Nowadays, background checks are really easy to do. There are a number of online services that can complete them for you quickly and relatively inexpensively. This is a good final step before actually sending over the job offer. But what typically goes into a background check? And what are the things that you should really care about?
Keep in mind that no one actually fails a background check. At least, a candidate won’t receive a “passing” or “failing” grade from a third party. Rather, you’ll get a report back, and you’ll need to decide if it meets your company’s standards.
Educational & Professional History
While this isn’t part of most standard background checks, it is arguably more important than the rest of the factors on this list. Are the universities and degrees that the candidate listed accurate? You’ll typically need to call the stated institutions to double check. This information should be a primary concern because 1) it will show you if a candidate is a dishonest person, and 2) ensure that he or she has the experience and qualifications that they say they do.
Many background checks will include whether an individual has an active license, as well as any accumulated points, accidents, or DUIs. This could be important information if the open job requires him or her to transport others on a regular basis. If driving doesn’t pertain to the position, however, any flags can probably just be overlooked.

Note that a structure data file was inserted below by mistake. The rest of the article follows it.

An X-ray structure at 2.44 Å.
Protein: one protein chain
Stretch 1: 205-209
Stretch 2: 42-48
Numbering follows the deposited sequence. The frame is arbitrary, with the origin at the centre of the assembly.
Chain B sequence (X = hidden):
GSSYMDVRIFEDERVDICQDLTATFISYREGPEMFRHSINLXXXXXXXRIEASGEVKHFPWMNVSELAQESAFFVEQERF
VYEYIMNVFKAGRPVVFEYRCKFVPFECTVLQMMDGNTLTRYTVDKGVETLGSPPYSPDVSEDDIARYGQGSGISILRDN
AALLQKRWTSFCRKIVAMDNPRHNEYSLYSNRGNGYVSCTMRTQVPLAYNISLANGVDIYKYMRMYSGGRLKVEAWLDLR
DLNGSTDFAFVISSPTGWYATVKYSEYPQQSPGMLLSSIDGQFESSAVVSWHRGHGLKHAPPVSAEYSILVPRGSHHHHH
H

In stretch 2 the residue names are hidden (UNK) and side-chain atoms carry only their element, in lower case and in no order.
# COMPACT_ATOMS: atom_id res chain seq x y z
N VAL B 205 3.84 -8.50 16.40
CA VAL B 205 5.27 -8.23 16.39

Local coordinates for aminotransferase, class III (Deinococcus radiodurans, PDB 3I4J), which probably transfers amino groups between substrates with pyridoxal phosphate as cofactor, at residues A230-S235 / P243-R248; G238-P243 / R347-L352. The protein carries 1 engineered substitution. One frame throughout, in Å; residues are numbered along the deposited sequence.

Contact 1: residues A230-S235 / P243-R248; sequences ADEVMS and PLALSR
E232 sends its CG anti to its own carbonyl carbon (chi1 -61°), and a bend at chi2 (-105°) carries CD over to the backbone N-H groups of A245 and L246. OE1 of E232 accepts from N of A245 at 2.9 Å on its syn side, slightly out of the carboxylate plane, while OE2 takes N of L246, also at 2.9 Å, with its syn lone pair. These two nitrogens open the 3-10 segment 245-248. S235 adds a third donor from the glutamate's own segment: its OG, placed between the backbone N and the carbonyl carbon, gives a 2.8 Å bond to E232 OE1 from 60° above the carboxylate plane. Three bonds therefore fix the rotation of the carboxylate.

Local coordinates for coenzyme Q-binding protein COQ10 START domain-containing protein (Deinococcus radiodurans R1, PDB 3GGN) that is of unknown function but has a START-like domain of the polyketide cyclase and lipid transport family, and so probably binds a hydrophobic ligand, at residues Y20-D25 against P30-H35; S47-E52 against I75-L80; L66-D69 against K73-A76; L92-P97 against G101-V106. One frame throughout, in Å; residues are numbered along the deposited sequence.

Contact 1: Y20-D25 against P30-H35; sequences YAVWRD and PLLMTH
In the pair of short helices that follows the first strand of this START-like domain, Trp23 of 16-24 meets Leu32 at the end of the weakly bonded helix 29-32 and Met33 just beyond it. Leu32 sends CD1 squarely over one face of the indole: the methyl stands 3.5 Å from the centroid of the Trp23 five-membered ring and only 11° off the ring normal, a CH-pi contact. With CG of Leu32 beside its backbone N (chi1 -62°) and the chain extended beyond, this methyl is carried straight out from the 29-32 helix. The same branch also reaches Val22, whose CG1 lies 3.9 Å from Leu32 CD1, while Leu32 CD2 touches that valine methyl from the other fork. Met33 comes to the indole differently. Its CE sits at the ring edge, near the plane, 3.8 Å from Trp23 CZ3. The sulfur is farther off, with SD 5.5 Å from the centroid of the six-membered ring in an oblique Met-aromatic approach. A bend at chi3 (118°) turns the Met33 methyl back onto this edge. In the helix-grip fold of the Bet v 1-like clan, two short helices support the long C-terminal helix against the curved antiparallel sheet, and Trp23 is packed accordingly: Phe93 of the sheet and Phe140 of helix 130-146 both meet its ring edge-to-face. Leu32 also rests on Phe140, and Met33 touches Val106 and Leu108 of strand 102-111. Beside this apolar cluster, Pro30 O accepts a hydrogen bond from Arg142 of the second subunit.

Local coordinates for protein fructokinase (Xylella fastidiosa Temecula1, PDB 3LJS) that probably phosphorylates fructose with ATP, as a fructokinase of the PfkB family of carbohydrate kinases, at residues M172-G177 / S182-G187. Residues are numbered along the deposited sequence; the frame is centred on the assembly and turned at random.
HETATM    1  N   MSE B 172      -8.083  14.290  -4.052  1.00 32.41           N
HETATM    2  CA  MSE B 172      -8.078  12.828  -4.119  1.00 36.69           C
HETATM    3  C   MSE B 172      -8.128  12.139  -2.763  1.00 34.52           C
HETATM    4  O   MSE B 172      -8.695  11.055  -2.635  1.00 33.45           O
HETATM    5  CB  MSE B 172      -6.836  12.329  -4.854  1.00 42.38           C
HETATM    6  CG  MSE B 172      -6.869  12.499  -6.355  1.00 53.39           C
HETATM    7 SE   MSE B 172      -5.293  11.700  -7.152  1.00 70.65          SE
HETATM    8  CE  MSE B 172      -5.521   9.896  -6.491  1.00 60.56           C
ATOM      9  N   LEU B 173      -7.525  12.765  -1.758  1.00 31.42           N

Take into consideration the nature of the crime (violent or nonviolent), when it was committed (ten months or ten years ago), and whether or not the individual was actually convicted. In situations where something does come up, the majority of companies opt to give candidates a chance to explain themselves. If there is a crime, but it’s not directly related to your industry or the type of work that the applicant would be doing, sometimes it’s best to just turn a blind eye.
This is essential if you are looking to hire someone that is going to be working around and distributing medications. That being said, more and more companies are taking an increasingly lax policy on marijuana, as it is becoming legalized in areas across the United States. Again, it really depends on the particular position that you are hiring for.
A credit report will provide information like whether or not the candidate paid their bills on time, what their credit score is, if they have a lot of debt, etc. Knowing how responsible someone is with their finances can definitely give you some insight into what type of person he or she is, but there could also be other factors at play. For example, someone might be in debt because of bad shopping habits, or because of familial medical bills. This is really only something that you should pay attention to if it directly applies to the open position.
When in Doubt, Go with Your Gut
If there is a candidate that you are very excited about, and you see a red flag come up on his or her background check, consider asking them about it before you write them off. Remember, everyone has a past, and that isn’t always indicative of their future. You don’t want to miss out on an excellent hire because you were too near sighted to see someone’s true potential.